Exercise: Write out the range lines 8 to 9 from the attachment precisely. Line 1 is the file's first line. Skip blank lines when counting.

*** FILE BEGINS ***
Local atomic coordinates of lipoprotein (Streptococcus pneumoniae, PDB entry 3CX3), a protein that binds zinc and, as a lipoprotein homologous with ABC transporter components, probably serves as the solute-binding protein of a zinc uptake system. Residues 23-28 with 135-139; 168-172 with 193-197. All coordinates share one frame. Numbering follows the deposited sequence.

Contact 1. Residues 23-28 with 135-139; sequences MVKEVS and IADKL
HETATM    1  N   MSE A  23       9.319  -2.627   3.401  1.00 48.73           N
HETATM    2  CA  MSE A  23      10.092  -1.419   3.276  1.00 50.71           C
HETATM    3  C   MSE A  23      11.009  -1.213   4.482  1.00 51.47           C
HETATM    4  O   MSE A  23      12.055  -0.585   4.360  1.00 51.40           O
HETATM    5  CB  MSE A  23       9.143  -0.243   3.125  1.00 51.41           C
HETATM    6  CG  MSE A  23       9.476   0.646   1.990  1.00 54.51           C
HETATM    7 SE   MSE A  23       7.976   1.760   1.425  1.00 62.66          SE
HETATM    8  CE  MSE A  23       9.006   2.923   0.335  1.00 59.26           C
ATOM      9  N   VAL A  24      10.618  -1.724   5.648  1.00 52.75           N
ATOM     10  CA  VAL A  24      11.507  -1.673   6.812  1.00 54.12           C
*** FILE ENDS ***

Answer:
HETATM    6  CG  MSE A  23       9.476   0.646   1.990  1.00 54.51           C
HETATM    7 SE   MSE A  23       7.976   1.760   1.425  1.00 62.66          SE